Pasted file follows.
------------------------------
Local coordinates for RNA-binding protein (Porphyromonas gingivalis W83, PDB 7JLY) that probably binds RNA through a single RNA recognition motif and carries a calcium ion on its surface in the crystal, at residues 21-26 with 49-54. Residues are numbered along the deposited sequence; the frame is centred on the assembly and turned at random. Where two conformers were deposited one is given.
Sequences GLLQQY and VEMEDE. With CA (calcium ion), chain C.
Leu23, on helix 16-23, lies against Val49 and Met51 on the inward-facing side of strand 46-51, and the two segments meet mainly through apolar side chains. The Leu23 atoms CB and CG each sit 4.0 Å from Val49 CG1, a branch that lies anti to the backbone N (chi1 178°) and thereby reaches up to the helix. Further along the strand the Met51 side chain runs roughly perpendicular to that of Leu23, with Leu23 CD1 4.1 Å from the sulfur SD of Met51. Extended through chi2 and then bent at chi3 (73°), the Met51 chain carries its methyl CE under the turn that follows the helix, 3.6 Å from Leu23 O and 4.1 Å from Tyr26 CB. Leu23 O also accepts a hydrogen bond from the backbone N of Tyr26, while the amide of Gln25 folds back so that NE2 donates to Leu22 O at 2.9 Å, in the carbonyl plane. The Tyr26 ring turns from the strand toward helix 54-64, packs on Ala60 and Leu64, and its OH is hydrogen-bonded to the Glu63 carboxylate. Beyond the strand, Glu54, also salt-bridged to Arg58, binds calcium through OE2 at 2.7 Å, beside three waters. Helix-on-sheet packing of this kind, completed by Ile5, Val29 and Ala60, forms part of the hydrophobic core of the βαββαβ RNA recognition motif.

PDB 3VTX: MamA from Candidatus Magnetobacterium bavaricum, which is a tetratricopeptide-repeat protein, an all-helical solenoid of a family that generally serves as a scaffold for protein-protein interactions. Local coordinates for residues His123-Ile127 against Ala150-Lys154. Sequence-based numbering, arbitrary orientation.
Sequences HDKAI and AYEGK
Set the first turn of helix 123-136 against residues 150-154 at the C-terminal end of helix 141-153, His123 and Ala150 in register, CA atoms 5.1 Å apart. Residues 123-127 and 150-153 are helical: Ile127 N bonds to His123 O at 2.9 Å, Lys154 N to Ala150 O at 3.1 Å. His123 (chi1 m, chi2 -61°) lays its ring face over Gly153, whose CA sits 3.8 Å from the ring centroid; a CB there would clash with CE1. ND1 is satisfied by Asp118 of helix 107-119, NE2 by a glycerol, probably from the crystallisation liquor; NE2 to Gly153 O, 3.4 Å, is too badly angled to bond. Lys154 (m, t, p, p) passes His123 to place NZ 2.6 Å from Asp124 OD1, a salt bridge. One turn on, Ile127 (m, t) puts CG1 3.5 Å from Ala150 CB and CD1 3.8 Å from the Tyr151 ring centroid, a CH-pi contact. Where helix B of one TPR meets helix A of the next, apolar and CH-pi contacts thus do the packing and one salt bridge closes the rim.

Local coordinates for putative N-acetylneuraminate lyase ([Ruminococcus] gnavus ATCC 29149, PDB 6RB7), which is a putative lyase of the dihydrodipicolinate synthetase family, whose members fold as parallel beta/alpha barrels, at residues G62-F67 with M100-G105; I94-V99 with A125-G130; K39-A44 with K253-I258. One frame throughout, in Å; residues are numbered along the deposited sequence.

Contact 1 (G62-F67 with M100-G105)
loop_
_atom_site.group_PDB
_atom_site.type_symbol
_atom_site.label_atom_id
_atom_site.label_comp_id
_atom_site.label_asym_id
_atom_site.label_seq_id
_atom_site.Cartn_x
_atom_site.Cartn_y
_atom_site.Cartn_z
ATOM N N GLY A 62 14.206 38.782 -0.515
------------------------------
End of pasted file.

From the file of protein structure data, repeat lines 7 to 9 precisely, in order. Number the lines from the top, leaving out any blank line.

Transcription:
Local coordinates for putative N-acetylneuraminate lyase ([Ruminococcus] gnavus ATCC 29149, PDB 6RB7), which is a putative lyase of the dihydrodipicolinate synthetase family, whose members fold as parallel beta/alpha barrels, at residues G62-F67 with M100-G105; I94-V99 with A125-G130; K39-A44 with K253-I258. One frame throughout, in Å; residues are numbered along the deposited sequence.

Contact 1 (G62-F67 with M100-G105)
loop_